Star Charts


September 2022

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Look low in the northwest for the Big Dipper. As famous as the Dipper is, it’s not always easily visible from our latitude in Tennessee. In the spring and summer, the Dipper is easy to find shortly after sunset. As we approach autumn, it gradually appears lower to the northern horizon.

The Big Dipper is not officially a constellation; it’s what astronomers sometimes call an asterism. It’s a familiar name for this pattern of stars, especially used by observers in the United States, but it’s not one of the 88 constellations recognized by astronomers worldwide. Ursa Major the Great Bear is the official constellation here, but you’ll need dark skies to see its fainter stars.

Use the two stars at the end of the Dipper’s bowl to lead you to Polaris, also known as the North Star. Polaris is not a particularly bright star, but it does remain fixed in the sky throughout the night and throughout the year. When you face the North Star, you’re facing due north. Polaris is at the end of the handle of the Little Dipper. This group of stars is also officially known as Ursa Minor the Little Bear.

Next, turn your gaze high overhead for the three bright stars that make up the Summer Triangle. These may be the first stars you see as the sky begins to darken. Each of these stars is part of its own constellation. Cygnus the SwanAquila the Eagle, and Lyra the Harp are more easily seen under dark skies.

Low in the southwest is the hook-shaped constellation Scorpius the Scorpion. The red star Antares marks the heart of the scorpion. This star’s name means ‘rival of Mars’, as its red color nearly matches that of the ‘red planet.’

Just to the east of Scorpius is Sagittarius the Archer. To ancient civilizations it may have looked like a mythical centaur holding a bow and arrow, but to modern stargazers it looks a lot more like a teapot.

Look to the south for Saturn. Meanwhile rising in the east is Jupiter. Jupiter is the brighter of the two.

Jupiter is approaching opposition this month. This means the giant planet will be roughly opposite the Sun in our sky, and the closest it will be to Earth this year. At opposition, a planet rises about the same time the Sun sets. The exact date of opposition is September 26, but there is no need to wait or be disappointed if it’s cloudy that night. Jupiter will be especially bright for many weeks. Whenever it’s visible it’s always a great target for backyard telescopes. A small telescope not only reveals the four largest moons of Jupiter, but also the planet’s cloud bands. Jupiter has stripes!

You may be even able to see those four Galilean moons of Jupiter with just a good pair of binoculars. If you have trouble pointing your binoculars at Jupiter, try leaning them up against the side of a building or another steady surface. Whatever you use to get that close-up view, watch the moons over several nights as they orbit around their parent planet.

Saturn reached opposition last month. It’s still bright but will gradually fade as its distance to Earth increases. Saturn’s rings are easily visible with a small telescope.

Look for the Moon near Saturn on the 8th and near Jupiter on the 11th and 12th.

From Dark Skies

Bright outdoor lighting can make it hard to see all but the brightest stars. On a clear night, find a dark spot far away from city lights, give your eyes time to adjust to the dark, and look for even more celestial sights.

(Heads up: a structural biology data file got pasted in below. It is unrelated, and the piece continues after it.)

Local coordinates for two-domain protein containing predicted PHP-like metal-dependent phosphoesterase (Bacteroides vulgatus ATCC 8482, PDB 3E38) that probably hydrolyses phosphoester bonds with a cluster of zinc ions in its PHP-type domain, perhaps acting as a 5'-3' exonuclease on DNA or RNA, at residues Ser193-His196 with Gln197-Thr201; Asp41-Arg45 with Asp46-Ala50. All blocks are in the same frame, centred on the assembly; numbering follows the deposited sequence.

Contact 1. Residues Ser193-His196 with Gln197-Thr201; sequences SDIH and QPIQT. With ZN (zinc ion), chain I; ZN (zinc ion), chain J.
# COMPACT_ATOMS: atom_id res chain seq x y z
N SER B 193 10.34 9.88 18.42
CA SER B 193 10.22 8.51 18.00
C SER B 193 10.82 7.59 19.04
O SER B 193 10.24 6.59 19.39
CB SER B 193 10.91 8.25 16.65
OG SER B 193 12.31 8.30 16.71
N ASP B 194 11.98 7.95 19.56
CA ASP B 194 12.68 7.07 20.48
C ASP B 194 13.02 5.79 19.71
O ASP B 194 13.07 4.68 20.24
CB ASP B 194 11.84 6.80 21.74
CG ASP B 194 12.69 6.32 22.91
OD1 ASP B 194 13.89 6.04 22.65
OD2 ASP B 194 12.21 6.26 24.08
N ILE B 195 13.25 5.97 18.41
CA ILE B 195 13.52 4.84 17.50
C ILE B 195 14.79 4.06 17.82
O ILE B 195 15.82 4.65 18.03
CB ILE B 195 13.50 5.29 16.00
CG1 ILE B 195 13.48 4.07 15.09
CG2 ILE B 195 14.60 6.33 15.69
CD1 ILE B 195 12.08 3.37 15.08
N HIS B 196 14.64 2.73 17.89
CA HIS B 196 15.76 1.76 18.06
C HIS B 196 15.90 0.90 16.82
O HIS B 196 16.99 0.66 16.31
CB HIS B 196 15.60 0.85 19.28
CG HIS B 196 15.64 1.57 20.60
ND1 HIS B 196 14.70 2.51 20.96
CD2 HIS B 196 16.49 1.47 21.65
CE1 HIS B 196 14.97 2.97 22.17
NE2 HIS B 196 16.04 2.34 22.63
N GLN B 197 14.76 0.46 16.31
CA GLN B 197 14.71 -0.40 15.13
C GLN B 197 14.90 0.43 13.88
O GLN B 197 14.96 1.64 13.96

Late summer evenings are great for spotting the Milky Way coursing from Sagittarius and Scorpius, through the Summer Triangle and on towards Cassiopeia the Queen in the northeast. This hazy band of light is the bulk of our disc-shaped galaxy, as we see it from within.

As you look towards Scorpius and Sagittarius, you are looking in the direction of the dense center of the Milky Way Galaxy. Scan with binoculars or a telescope in this area to find many faint star clusters and nebulae throughout this part of the sky.

Early Morning

As the Earth orbits the Sun throughout the year, the constellations rise and set just a little bit earlier every day. You won’t see much difference from night to night, but you will over the course of weeks or months. What we see in today’s pre-dawn sky is a preview of the early evening sky in later months. Go out before dawn this month for a look ahead at the early winter night sky.

In the hours before dawn, Scorpius, Jupiter, Saturn, and most of the Summer Triangle have already set. Meanwhile, autumn constellations such as Pegasus the Flying Horse and Andromeda the Princess are high in the west. Winter constellations Orion the Hunter and Taurus the Bull are high in the southeast.

The red planet Mars rises about midnight. It starts the month right next to the red-orange star Aldebaran in Taurus. Can you tell the difference between the two? Mars will be brighter and not twinkling like stars do. Look for the Moon near Mars on the morning of the 17th.

Trying to find Polaris in the morning? You’ll have a challenge on your hands if you look first for the Big Dipper — it and the rest of Ursa Major are now hiding near or below the northern horizon. Instead, locate W-shaped Cassiopeia high in the sky. The central peak of the W forms an arrow that points you in the direction of Polaris.

Before you set your alarm for the wee hours of the morning, consider planning out your observing. Desktop planetarium software like the free, open-source Stellarium can show you more precisely where night sky objects will be on any date and time, and help you plan ahead.

©2022 Adventure Science Center